In the study of his Beijing apartment, some 100,000 index cards containing Chinese and Pashto terms are piled up on his desk like a mountain. Deep inside the mountain lie a magnifying glass and a laptop, a necessity to create a dictionary in the modern age but a challenge for an old man with poor eyesight like Che.

His son Che Ran remembers that when he was little, there was a huge drawer in their living room, looking like a traditional pharmaceutical cabinet. The index cards were sorted by topic and locked there for decades. No one understands what was written on it except his father.

Che Hongcai's first interaction with Pashto started in Afghanistan back in the 1950s when China started building diplomatic relationships with newly independent Asian-African-Latin countries.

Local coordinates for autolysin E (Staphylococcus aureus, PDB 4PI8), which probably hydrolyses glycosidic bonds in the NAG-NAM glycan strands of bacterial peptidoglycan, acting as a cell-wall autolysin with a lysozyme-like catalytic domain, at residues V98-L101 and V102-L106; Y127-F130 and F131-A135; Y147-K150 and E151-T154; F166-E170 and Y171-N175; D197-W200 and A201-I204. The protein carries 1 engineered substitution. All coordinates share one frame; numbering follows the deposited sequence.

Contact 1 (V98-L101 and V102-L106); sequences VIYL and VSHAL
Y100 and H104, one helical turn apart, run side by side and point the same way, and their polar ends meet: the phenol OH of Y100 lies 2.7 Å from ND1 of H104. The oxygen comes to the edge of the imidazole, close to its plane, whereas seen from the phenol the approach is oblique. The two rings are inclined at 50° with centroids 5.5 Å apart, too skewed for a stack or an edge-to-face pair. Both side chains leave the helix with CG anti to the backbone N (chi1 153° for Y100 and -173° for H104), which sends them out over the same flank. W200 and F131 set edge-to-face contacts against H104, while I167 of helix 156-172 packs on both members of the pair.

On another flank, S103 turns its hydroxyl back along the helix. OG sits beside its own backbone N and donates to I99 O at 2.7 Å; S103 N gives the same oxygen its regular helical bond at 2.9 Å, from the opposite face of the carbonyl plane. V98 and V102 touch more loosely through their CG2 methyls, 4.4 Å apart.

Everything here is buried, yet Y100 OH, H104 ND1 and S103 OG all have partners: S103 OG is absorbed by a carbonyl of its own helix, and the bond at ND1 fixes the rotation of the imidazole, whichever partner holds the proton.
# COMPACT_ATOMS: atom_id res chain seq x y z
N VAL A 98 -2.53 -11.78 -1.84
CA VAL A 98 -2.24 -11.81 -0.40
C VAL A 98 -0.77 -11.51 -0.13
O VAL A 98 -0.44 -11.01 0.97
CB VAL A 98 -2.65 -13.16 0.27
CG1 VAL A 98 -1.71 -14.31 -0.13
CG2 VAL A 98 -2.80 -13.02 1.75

As a third-year student at the Beijing Foreign Studies University, Che was sent to Kabul, Afghanistan for a four-year exchange program at the Cultural Institute of Kabul University to study Pashto in 1959.

Che remembers being  extremely excited. "Most of the students were sent to Communist countries, while Afghanistan was a capitalist country back then, and chances like that were really rare."

His first teacher was an editor of a local magazine who could speak both Pashto and English. Che remembers on their first class, the teacher wrote down everything on the blackboard and asked them to write them down due to the lack of teaching materials.

Those years studying in Kabul were fun but not easy, Che recalls. "We were under close watch. The Afghan side was worried the country might 'go red' due to the influence of Chinese students." Chinese students were required to go out in pairs and report their whereabouts.